Once upon a time, editorialists (and reporters in editorials impersonating news stories) routinely used terms such as “generous”, “extravagant” or “exorbitant” to describe the benefits retired teachers receive, alleging the state’s largesse was the cause of the multi-billion dollar pension deficit, now believed to be around $43 billion for TRS alone, the largest of the state’s five underfunded pension systems.
These days, it’s more common for a pension attack to be prefaced by a statement by the attacker absolving the attacked of blame for the situation that is forcing him/her to attack.
Absolution might be good for the soul, but there is no evidence that, in this case, it’s making the absolved feel better. Annuitants, present and future, simply want the pensions they paid for and were promised.
Attempts to ram through unfair and unconstitutional legislation cutting benefits for working educators and retirees have not gone anywhere (yet) because the public isn’t on board.
But, regardless of the public’s mood, there eventually be will be some pension legislation. What it will contain is to be determined. IEA and the members of the We Are One Illinois coalition are fighting for a fair and constitutional solution. The unions have offered a framework as a starting point.
A lawsuit isn’t a sure bet
While an unconstitutional attack on benefits would certainly result in a lawsuit by IEA and other unions, history shows that you can’t count on the courts to rule in your favor, even if, in your view, the law is clear.
For example, years ago, IEA sued to force the state to fund education to the level prescribed by the Illinois Constitution. We lost when the Illinois Supreme Court refused to compel the state to do anything, based on “separation of powers.”
In addition, there have been at least 3 Illinois Supreme Court decisions since 1975 holding that there is no constitutionally protected right to have the State fund the state retirement systems at any particular level, until they are in danger of imminent bankruptcy. While the current situation is not sustainable in the long term, the systems are not on the verge of bankruptcy.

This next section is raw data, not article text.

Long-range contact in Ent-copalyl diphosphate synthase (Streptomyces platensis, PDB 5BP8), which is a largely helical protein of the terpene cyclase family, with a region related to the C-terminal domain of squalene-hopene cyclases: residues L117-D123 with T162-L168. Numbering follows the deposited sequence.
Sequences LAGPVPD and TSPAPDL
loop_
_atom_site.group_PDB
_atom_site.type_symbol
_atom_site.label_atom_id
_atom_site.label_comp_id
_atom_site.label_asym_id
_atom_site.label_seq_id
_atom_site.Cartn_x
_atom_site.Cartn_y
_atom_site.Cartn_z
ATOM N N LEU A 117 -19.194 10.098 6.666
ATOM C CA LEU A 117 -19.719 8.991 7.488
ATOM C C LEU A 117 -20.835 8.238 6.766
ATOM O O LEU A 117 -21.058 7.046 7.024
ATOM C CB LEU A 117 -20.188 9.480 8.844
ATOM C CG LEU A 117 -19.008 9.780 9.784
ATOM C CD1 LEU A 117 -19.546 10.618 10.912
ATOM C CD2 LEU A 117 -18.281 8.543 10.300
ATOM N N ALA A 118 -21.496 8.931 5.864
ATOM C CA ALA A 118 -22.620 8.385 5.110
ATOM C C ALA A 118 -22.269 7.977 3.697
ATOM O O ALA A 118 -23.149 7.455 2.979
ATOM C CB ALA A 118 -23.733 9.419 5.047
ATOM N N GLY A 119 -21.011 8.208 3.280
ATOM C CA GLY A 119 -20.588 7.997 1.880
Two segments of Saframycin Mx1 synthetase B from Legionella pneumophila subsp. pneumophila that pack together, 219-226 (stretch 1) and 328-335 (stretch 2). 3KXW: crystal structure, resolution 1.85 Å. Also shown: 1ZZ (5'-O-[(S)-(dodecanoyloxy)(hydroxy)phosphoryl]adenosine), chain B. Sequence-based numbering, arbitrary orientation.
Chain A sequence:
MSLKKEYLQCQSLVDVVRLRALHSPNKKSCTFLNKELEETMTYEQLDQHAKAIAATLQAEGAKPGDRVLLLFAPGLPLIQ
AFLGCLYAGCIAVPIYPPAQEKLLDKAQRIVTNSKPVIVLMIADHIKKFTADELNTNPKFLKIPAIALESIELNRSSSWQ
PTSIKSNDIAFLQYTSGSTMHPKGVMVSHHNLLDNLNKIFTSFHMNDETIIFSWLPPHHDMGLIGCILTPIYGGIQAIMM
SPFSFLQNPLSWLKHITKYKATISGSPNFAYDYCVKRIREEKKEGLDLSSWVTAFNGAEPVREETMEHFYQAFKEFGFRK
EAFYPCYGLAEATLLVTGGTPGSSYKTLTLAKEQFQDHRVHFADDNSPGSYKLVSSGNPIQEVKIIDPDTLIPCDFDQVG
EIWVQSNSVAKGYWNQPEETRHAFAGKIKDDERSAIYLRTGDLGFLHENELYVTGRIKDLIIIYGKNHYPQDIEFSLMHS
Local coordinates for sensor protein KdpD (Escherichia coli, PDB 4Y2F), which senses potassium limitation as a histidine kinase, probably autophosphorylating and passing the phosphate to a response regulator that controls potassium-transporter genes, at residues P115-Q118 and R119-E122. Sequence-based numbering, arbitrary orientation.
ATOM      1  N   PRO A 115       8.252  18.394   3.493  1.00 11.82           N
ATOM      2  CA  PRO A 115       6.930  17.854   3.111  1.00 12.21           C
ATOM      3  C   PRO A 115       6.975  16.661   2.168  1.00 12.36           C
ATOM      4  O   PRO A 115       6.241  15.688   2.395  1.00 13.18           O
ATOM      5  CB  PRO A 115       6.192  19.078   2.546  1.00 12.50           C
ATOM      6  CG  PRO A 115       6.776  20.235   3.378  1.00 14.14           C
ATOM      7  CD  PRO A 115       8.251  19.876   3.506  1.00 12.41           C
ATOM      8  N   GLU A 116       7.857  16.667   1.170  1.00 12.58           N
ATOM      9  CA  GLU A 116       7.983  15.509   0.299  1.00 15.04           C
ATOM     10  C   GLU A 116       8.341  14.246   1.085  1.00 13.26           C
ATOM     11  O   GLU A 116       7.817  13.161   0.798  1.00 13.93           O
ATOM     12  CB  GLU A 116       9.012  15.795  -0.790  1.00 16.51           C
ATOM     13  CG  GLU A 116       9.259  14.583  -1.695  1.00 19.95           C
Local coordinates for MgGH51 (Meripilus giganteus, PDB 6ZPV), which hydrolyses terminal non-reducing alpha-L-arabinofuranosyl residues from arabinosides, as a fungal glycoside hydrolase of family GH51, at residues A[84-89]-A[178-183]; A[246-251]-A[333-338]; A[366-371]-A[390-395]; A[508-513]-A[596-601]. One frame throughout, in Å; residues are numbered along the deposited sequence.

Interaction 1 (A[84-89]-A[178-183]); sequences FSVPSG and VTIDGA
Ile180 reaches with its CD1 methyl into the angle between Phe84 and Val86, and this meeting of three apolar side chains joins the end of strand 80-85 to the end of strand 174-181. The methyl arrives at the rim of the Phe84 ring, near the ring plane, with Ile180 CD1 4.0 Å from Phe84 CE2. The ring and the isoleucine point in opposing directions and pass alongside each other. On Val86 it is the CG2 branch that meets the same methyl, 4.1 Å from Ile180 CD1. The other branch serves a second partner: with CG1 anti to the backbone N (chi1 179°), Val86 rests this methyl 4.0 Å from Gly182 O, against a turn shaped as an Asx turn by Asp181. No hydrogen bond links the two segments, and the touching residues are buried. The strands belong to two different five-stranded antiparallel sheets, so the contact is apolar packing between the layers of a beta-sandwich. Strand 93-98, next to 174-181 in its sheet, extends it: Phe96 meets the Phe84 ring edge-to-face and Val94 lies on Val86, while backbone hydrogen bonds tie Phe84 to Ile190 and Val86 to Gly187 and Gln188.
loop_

To keep the benefits safe, the money that was diverted from the systems to other state priorities needs to be replaced. The sooner that happens, the less the state will have to pay to service the massive pension debt.
The real problem has always been revenue
Not having enough of it caused past governors and legislatures to dip into the pension systems to avoid politically unpopular service cuts or tax increases.
Only more revenue can bring about a fair resolution of the pension mess.
One way to address revenue in the future is to replace the current and unfair “flat” state income tax with a “graduated income tax” system. Ralph Martire of the Center for Tax and Budget Accountability is a champion of the graduated (aka “progressive”) income tax. As Progress Illinois reports,
- (Graduated income tax) would enable Illinois to collect even more revenue than the current flat tax, while at the same time lowering the tax rate for the 94 percent of Illinois residents who make less than $150,000.
- Lowering the tax rate for this 94 percent would spur consumer spending as people of low and ordinary incomes are more likely to spend, than save, each additional dollar they get.
- A progressive tax rate would put Illinois in the mainstream of American tax policy. The federal income tax is, of course, graduated and 34 of the 41 states with an income tax have a graduated tax.
- VIDEO: Ralph Martire – Why Illinois needs a graduated tax.
- Read a fact sheet on the graduated income tax.
- Read a detailed CTBA report on the graduated income tax.